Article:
Actual address is registered to another OpenDNS account holder.
The IP address falls in the range of a larger netblock, which is registered with another OpenDNS account holder.
When these network conflicts occurs, not all OpenDNS features can be fully configured on your network, though you will still be using OpenDNS servers and benefiting from our fast, secure and reliable Internet experience.
To resolve this issue, please contact us with details. Be sure and include the following:
The error message
Your full name
The email address used to create the account
Your current IP address, found at the top of the OpenDNS home page
DNS and HTTP IP Address Mismatch (Content Filtering Not Working)
You may receive this error if you have just configured OpenDNS and are testing your configuration at our Welcome to OpenDNS test page. Typically, this issue will rectify itself within 3-5 minutes as the OpenDNS network registers your new network.
If it appears that your Web content filtering settings are no longer being applied to your network, and you have flushed DNS cache, this error is likely the result of an IP address conflict.
This error occurs when OpenDNS sees two different IP addresses: one IP address for DNS requests and a different IP address for HTTP (Web browsing) requests.
In rare cases, this error can occur if your IP address changed as the check for a new IP address was being conducted. However, in many situations this error occurs when your Internet connection is being sent through a proxy server. Check with your ISP to see if they use proxy servers for DNS or HTTP traffic. Many wireless and satellite broadband providers do use proxy servers.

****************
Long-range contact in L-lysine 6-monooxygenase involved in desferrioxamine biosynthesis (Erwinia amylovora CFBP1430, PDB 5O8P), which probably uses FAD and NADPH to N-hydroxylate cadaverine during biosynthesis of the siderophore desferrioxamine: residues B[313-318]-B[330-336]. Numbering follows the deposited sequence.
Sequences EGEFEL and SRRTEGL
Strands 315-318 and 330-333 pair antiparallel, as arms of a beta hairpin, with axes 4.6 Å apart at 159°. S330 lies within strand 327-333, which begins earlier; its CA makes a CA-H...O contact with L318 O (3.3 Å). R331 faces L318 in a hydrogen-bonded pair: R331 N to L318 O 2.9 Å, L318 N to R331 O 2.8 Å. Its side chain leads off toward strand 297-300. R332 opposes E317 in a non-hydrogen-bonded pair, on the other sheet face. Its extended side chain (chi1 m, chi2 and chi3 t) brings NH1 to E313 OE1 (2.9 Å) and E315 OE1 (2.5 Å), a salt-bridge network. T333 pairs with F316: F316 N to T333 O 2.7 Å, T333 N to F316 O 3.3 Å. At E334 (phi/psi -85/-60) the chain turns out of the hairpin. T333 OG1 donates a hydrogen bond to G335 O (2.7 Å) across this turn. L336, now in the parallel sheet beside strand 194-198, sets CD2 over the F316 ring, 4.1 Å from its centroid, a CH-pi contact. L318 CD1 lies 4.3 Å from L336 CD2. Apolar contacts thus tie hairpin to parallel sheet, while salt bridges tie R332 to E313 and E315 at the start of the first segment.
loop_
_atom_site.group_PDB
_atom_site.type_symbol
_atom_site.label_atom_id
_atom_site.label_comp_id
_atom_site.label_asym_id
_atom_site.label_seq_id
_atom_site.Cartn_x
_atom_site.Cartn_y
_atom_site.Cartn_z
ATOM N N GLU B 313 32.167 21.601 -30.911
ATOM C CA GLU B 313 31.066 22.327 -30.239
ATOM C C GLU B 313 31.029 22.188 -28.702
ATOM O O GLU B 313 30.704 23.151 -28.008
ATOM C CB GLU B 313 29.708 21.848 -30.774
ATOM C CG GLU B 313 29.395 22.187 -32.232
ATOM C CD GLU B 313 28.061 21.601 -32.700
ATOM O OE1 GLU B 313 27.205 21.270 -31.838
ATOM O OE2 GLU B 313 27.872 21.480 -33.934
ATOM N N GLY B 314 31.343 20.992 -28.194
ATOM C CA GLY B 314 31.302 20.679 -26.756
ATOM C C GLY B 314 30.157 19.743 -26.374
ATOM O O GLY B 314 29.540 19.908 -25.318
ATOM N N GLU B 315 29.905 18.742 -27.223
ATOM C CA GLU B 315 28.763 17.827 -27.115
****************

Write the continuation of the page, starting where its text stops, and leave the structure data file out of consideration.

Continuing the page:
OpenDNS Configuration Test Yields: "Oops!" Message
If you have tested your OpenDNS configuration and received the Oops! message, you may actually have OpenDNS configured correctly but be experiencing a problem related to how your ISP provisions your Internet connection.
First, check with your Internet Service Provider (ISP) to determine whether they allow third-party DNS services. If they do, the next most likely explanation for failing the OpenDNS configuration tests is that your ISP uses a proxy server.
If your ISP uses proxy servers, you will not be able to take advantage of our Web-based features, but you will still benefit from a fast, secure and reliable Internet navigation experience.
If the verification results from below indicate you are using different DNS servers and you are confident that you have followed the OpenDNS configuration instructions, please contact your ISP to verify whether they allow third-party DNS.
In some cases, a work-around has been found successful by configuring both the router/modem and all computers on the network to use OpenDNS servers. For more information about how to configure OpenDNS on a computer, follow this link.
To verify that you are using OpenDNS servers for DNS lookups, please go to the following instructions according to your computer's operating system.
To verify that you are using OpenDNS servers for DNS lookups, from your computer running Windows, follow these steps:
Go to the Windows Start menu.
In the Open: text box, type cmd.
This opens the Windows terminal window.
In the terminal window, after the prompt, type nslookup www.opendns.com.. (Be sure to include the trailing period after ".com.".)
The results should look like the following:
Server: resolver1.opendns.com or resolver2.opendns.com Address: 126.96.36.199 or 188.8.131.52
If the line including "Server" shows resolver1.opendns.com or resolver2.opendns.com and the associated IP addresses 184.108.40.206 or 220.127.116.11, respectively, then you are using OpenDNS for DNS lookups.
To verify that you are using OpenDNS servers for DNS lookups, from your computer running Mac OS, follow these steps:
Launch the application Terminal, found in Applications -> Utilities on Mac OS X.